What's special about RAD.js? Well, it makes PhoneGap/Cordova applications faster. The problem with PhoneGap/Cordova is that it is basically a wrapper around HTML5 applications and if you create a normal HTML5 application, you'll find that it is optimized for the browser on the deskop and not for the mobile device. Transitions, long lists, etc, are not handled well by PhoneGap/Cordova. RAD.js fixes delay time out problems and the too overloaded DOMs inherent in PhoneGap/Cordova and has components for long lists.

The aim of RAD.js is to make PhoneGap/Cordova applications faster, not via UI tricks, but via structural enhancements inside HTML5 applications.

Many examples are provided when you click the Download button on the page. They run immediately in NetBeans IDE, just use the "HTML5 from Existing Sources" template to set them up.

Here's one of them, click to enlarge the image:

And, of course, a RAD.js plugin for NetBeans IDE is being worked on! It will provide all the RAD.js samples and plug them into the New Project wizard in NetBeans IDE.

Monday Nov 25, 2013

Watch JavaOne 2013 "Hitchhiker's Guide to the NetBeans Platform"

The NetBeans platform is a popular free desktop framework for Java SE applications. It saves years of development time in building any significant desktop application by providing a modular framework that simplifies both developing and updating desktop applications.

Hundreds of organizations in the corporate sector and in open source communities use the NetBeans platform as the basis of their development work. In this panel discussion, you will see developers demonstrating the work they’ve done with the NetBeans platform. You will become familiar with everything you need in order to begin creating meaningful applications yourself on the NetBeans platform.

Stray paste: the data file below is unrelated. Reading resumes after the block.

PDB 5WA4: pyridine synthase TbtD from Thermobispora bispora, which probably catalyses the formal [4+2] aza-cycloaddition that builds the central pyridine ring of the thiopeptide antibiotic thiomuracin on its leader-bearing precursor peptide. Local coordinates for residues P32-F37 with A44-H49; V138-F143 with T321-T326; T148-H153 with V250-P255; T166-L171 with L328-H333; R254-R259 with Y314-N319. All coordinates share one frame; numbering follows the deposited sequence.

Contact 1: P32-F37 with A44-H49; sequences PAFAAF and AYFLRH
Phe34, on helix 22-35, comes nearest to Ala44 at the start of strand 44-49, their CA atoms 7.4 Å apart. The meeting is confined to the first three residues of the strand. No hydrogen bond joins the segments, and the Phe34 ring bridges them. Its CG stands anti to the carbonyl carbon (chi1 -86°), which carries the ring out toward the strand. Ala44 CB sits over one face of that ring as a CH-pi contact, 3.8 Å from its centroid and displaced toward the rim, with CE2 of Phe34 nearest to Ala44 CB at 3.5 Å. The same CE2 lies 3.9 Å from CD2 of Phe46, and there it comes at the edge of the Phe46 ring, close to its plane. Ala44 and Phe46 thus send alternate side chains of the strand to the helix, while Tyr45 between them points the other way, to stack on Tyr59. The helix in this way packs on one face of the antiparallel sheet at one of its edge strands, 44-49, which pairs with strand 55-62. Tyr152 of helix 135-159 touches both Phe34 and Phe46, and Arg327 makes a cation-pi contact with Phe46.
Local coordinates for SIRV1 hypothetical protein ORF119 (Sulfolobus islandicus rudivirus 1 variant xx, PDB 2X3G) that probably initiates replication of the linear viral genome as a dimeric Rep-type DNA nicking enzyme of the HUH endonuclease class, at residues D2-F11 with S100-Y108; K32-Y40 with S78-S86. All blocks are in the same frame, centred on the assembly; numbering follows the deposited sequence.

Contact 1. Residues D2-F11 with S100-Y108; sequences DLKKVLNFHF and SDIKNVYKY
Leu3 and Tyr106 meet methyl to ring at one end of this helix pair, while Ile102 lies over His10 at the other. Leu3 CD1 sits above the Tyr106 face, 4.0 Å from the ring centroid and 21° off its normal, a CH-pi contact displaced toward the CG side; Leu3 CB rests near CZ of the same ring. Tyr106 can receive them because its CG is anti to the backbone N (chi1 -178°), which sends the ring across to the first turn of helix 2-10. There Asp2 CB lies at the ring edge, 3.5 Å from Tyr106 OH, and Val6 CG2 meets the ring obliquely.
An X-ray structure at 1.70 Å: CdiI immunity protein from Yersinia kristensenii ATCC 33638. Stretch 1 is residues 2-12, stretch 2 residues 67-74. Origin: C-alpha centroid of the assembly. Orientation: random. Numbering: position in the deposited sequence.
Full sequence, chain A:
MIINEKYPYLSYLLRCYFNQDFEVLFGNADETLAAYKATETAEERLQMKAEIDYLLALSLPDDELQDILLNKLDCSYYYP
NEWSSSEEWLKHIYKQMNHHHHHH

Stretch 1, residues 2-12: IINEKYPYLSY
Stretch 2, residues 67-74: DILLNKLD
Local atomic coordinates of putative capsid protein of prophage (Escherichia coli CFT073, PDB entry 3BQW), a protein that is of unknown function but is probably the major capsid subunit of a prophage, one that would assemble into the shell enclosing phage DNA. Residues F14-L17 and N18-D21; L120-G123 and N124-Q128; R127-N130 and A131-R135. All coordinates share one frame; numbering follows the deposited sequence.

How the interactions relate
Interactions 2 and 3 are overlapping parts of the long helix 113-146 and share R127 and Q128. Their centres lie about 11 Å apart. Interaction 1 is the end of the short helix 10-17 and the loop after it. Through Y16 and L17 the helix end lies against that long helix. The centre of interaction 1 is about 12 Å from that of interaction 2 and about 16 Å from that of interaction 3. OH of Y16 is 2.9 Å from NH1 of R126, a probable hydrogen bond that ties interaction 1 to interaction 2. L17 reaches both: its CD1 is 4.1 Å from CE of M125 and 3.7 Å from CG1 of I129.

Below is the "Hitchhiker's Guide to the NetBeans Platform" talk given at JavaOne 2013 this year, by a bunch of NetBeans Platform developers: Bruce Schubert, Henry Arousell, Eirik Bakke, Thomas Boqvist, and myself!

Sunday Nov 24, 2013

Watch JavaOne 2013 "Practical Pros and Cons of Replacing Swing with JavaFX in Existing Applications"

JavaFX provides a rich client API as a new and exciting way to develop client user interfaces. What are its key strengths and weaknesses? Is it ready to be used in production to replace Swing?

This panel discussion addresses the relevance of JavaFX in the context of existing Swing applications. It demonstrates and analyzes applications created in farm management, logistics, mission operations, and artificial intelligence. The panelists show how their applications based on the NetBeans application framework leverage JavaFX, and they share their experiences of replacing Swing with JavaFX and porting Swing components to JavaFX.

Missed the session at JavaOne 2013 or want to see it again? Here it is:

Saturday Nov 23, 2013

Simple & Powerful Chrome App Development!

I attended a Devoxx session by Joe Marini entitled Build Native Apps with HTML5? With Chrome Apps, You Can.

Chrome Apps are not Chrome extensions, but off-line applications that run in the Chrome browser. In the above link I read: "Chrome Apps run offline by default, can access the native device hardware, can run on mobile devices, and leverage features not available to traditional Web apps." Very interesting.

During the session, Joe referred to a very nice Git repo full of Chrome App samples:

I checked out that repo and ended up with a long list of samples, like this:

Now let's open one of the samples above into NetBeans IDE and see what it can do for us.

  1. In the New Project wizard, use the "HTML5 Application with Existing Source" template:

  2. Choose one of the sample applications, e.g., the "camera-capture" application:

  3. You'll find that NetBeans IDE adds a 'nbproject' folder to the application: